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Left Unity, a few thoughts

A Very Public Sociologist, who writes with real insight about left politics, has looked at the emergence of Left Unity here.

For those who don’t follow the twists and turns of left politics in the UK, it must all seem a little introspective, the formation of a micro party to try and bring together all those who don’t wish to belong to the Labour Party, but who wish to be democratic socialists of the Left.

AVPS rightly focuses on the environment and landscape that gave birth to Left Unity, but misses, almost inevitably, the processes that a party has to have to give coherence and shape to its work. Previous attempts at left unity have failed for the same reason, that because so many of the participants saw them as only a front they didn’t bother putting any kind of coherent processes or practices in place.

The power of Leninism wasn’t its thinking or its half arsed affection for conspiracy and violence. The power of Leninism was rooted in  the processes it built around its branches, its paper sales and its hierarchical processes. Members of Leninist groups knew what they were supposed to do, and their political periphery knew where to find them, and where to find out what they thought about any issue. In the process Leninist groups attract to them the kind of people who will see maintaining the party as a goal in itself, who’ll do all the necessary donkey work of managing meetings and accounts, and of expelling the unruly or unreliable.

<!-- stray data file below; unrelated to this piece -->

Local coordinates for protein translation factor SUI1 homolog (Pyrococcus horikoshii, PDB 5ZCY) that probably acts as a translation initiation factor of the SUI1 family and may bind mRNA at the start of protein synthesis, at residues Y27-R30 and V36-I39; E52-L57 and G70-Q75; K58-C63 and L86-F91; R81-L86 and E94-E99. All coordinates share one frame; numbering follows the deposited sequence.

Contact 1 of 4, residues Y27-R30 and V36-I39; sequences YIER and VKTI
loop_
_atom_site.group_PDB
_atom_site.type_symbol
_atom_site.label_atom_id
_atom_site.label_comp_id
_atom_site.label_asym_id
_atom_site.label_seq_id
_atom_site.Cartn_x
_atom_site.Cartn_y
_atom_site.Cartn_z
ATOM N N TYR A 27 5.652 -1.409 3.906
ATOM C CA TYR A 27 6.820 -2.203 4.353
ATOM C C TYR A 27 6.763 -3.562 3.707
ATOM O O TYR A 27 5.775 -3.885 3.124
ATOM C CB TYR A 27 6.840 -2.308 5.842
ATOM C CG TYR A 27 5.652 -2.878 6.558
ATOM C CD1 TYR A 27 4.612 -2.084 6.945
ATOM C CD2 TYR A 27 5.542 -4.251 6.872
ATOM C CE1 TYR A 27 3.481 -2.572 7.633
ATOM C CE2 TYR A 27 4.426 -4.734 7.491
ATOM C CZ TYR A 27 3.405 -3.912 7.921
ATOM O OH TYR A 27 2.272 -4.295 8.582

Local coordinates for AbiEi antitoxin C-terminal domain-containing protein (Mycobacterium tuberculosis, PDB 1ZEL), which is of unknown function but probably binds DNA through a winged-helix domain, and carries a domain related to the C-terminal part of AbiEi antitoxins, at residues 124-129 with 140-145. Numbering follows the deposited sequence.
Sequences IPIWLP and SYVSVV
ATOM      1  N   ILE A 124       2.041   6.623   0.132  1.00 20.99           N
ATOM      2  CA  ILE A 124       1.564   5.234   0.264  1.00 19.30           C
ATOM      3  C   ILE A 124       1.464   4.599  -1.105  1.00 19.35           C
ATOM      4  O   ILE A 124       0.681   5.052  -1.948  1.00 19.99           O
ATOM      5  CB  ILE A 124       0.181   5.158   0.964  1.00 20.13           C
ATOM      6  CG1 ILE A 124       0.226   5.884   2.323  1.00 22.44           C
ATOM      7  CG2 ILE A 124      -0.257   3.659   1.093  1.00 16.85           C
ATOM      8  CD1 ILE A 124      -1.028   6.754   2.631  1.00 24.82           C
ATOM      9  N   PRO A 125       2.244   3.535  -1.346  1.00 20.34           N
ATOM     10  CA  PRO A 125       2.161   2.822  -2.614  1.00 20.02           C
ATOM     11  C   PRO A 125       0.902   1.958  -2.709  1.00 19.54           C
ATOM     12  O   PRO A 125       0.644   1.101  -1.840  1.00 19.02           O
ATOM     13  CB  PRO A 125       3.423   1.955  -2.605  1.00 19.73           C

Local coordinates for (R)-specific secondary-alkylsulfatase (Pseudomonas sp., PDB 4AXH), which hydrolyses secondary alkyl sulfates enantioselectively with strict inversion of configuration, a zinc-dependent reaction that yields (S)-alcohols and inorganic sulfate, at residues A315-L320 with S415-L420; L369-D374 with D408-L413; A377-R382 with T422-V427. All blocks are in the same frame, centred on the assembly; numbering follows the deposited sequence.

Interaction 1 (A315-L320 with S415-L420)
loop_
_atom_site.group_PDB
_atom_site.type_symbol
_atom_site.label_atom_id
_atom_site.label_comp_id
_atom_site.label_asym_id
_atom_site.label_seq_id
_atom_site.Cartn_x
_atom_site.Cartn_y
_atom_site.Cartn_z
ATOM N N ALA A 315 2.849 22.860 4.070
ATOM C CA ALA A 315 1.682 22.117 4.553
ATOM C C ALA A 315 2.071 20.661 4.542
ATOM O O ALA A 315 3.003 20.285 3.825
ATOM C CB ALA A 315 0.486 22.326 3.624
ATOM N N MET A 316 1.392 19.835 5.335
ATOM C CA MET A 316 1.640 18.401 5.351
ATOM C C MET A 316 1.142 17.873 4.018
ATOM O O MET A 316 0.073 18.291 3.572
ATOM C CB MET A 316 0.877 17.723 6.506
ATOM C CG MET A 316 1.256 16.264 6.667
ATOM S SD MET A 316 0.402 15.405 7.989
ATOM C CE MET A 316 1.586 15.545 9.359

By way of observation, some of the most brutal conversations I have seen between Trots have been not about their weird relationship to issues of sexuality or gender, but the question of whether a party can have a permanent faction or not. The importance the skilled Trot leaders, like Tony Cliff, placed on such issues, illustrates the point perfectly. Actually, Cliff illustrates the point perfectly; he was a second rate thinker prone to verbal diarrohea, and a nasty piece of work if you crossed him, but he built the SWP out of a tiny faction within a fragment by insisting on processes and structures, like a burger restaurant owner setting up a  chain of franchises.

Left Unity will thrive if it can pull together processes that will enable it to build and maintain a structure. It is hampered in some ways, in its search to become a UKIP of the left, by the moral scruples of its members and leaders. UKIP thrives, in part, because it is cynical about its structure and processes; local activists and branches are free to do as they wish provided they don’t offend against the leadership’s ambitions and plans to win the seats in the European Parliament that fund and sustain the party centre. Left Unity can’t take that path, and can’t afford to spend all its time, in the time available, arguing about its platform or orientation tot he Labour Party, the traditional bugbear of left unity projects. If it’s serious about prospering it needs to nail down, firmly, its structure, the work it expects of its organizational units, and the processes it will use to build its periphery.

It’s not my job to advise Left Unity. If I were to, here’s a few hints.

Expel anyone who suggests a weekly newspaper or a theoretical journal. Seriously, they’re living in the past.

Require every member to have a Twitter account, and a Facebook page.

Require every organizational unit to have a regularly updated webpage.

Identify a free CRM system or association management system, and require each unit to use it to build a periphery and potential voters.

If Left Unity do that we’ll know they’re serious, and could be serious players.

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One comment on “Left Unity, a few thoughts

  1. Pingback: Left Unity, a few thoughts | Braindroppings

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This entry was posted on December 1, 2013 by in Uncategorized.

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